Mr. Roboto

Does Anybody Really Know What Time It Is?

Use this script to find out which time zones your computers are in.

I admit, it seemed kind of silly when someone told me, "we have no idea what time zone our computers are set for, and it’s causing problems." What, were the computers showing up late for dinner or something?

It turns out that the time zone setting in Windows is very important in Active Directory domains. Time synchronization is essential to authentication, not to mention the time displayed in the system clock in the Task Bar. For this particular person, the time zone offset was also affecting a corporate application, causing incorrect timestamps to be logged to a database application. In short, the wrong time zone setting was messing up a lot more than just dinner plans.

And, strangely, I couldn’t find any tools that could readily inventory a batch of computers to tell me exactly which time zone they were on. It seemed like it should be a pretty straightforward task, so I built a tool to do it. Like many of the tools I make, this one’s in VBScript.

If you’re not a scripter, don’t worry, because you can use it just like any other command-line tool. Run it with /? to see available options. Or, to check a list of computers, just run listtimezone /list:computers.txt /ping. The /ping argument forces the tool to ping computers before trying to query them; note that you’ll need to be able to connect to each targeted computer via RPC, and you’ll need to be a local Administrator on each computer in order for the tool to query the information. Figure 1 shows two runs of the tool: Once with the optional /verbose switch that provides more detailed output, and once without, just showing the time zone offset (-480) for each targeted computer.

What does a time zone offset of -480 mean? It’s the amount of time, in minutes, that the time zone setting in the queried system is behind Greenwich Mean Time (GMT) -- also known as Universal Time Constant (UTC). So a value of -480 indicates a PC that is eight hours behind GMT, which corresponds to Pacific Standard Time (PST). Each computer in a given location should ideally have the same time zone offset; any that doesn’t deserves your immediate attention.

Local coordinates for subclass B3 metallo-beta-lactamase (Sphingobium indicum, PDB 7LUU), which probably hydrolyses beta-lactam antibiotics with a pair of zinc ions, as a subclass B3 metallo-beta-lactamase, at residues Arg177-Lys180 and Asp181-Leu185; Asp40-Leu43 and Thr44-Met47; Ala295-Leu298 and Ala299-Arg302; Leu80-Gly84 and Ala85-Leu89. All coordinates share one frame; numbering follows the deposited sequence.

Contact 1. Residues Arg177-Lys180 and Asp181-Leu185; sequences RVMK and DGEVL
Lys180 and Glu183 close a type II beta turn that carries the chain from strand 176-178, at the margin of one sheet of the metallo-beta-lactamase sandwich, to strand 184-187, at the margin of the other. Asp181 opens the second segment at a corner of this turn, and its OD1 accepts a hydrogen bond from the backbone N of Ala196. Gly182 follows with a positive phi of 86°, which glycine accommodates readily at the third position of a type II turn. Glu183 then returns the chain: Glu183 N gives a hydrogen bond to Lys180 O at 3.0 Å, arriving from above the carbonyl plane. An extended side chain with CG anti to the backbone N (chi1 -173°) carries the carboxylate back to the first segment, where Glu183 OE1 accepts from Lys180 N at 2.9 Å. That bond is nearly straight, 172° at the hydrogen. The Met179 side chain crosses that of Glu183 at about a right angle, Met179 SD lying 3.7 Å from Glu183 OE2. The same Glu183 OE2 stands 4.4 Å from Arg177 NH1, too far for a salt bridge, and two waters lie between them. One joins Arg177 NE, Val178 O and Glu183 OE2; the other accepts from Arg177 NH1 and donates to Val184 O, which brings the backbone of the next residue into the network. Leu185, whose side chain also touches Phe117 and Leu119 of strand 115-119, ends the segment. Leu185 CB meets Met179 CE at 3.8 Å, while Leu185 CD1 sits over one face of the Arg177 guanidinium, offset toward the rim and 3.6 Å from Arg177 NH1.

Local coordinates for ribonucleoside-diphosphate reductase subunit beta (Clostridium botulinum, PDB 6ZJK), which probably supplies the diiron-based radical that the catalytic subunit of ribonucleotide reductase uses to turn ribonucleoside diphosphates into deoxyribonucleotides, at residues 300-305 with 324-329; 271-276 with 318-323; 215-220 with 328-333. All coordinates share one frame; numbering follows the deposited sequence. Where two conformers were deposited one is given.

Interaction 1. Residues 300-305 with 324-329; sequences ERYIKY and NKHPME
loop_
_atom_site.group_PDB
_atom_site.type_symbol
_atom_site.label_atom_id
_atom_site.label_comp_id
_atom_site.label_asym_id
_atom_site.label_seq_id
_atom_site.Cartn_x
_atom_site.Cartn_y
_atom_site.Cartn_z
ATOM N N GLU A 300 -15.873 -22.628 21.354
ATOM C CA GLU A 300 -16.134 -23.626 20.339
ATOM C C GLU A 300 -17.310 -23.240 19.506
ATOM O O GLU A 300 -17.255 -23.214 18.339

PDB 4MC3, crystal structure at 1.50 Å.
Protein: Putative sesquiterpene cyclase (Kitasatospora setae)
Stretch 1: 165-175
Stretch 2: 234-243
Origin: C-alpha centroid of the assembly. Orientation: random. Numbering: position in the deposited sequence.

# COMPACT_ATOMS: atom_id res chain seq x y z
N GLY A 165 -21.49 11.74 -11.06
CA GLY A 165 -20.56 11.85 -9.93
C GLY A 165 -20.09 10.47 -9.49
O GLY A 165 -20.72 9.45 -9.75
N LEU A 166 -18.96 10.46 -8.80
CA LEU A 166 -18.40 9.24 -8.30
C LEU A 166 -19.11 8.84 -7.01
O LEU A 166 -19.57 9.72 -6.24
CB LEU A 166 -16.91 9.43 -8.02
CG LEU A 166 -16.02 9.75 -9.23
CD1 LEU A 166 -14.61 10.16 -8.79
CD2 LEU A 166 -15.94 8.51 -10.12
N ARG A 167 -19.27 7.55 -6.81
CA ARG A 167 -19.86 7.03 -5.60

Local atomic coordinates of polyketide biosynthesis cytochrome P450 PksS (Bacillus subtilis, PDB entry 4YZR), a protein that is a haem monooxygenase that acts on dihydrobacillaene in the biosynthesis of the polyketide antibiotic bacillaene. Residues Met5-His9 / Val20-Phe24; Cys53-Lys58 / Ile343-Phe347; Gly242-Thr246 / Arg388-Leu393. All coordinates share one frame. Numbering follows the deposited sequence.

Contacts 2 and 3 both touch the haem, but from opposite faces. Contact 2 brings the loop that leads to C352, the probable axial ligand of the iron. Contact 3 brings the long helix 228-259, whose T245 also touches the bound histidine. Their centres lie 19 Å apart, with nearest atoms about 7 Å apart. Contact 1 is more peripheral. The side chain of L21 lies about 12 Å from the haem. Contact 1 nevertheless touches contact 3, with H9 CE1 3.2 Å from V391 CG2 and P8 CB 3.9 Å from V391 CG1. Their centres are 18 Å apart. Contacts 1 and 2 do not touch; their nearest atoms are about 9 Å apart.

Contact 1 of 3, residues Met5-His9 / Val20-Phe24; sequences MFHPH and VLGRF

Where am I?
[Click on image for larger view.]
Figure 1. The results of the script to find a
computer’s time zone.

While remotely setting time or time sync is easy with the built-in Net Time command, remotely setting the time zone can be trickier. Without the correct time zone setting, time sync won’t work properly. Time sync always works on GMT/UTC; the computer’s local time is calculated using the configured time zone setting, so if the time zone’s wrong, local time will be off.


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Obviously, a Remote Desktop connection makes it easy to change the time zone, as does just walking over (if that’s possible) and doing it manually. Weirdly, I still can’t find any good tools to remotely change the time zone; I can’t even find it in a Group Policy setting, which would be the perfect place (just link the GPO to a site, right?) for it. You can write a script to modify HKEY_LOCAL_MACHINESYSTEM\CurrentControlSetControl\TimeZoneInformation in the registry, but I’ve had some inconsistent results with that -- an OS restart seems to be required in order for Windows to re-read that key.

I’ll keep plugging away on this, but in the meantime you’ve got a tool that can at least identify rogue time zone miscreants in your environment. And knowing, as they say, is half the battle.

About the Author

Don Jones is a multiple-year recipient of Microsoft’s MVP Award, and is Curriculum Director for IT Pro Content for video training company Pluralsight. Don is also a co-founder and President of, a community dedicated to Microsoft’s Windows PowerShell technology. Don has more than two decades of experience in the IT industry, and specializes in the Microsoft business technology platform. He’s the author of more than 50 technology books, an accomplished IT journalist, and a sought-after speaker and instructor at conferences worldwide. Reach Don on Twitter at @concentratedDon, or on Facebook at


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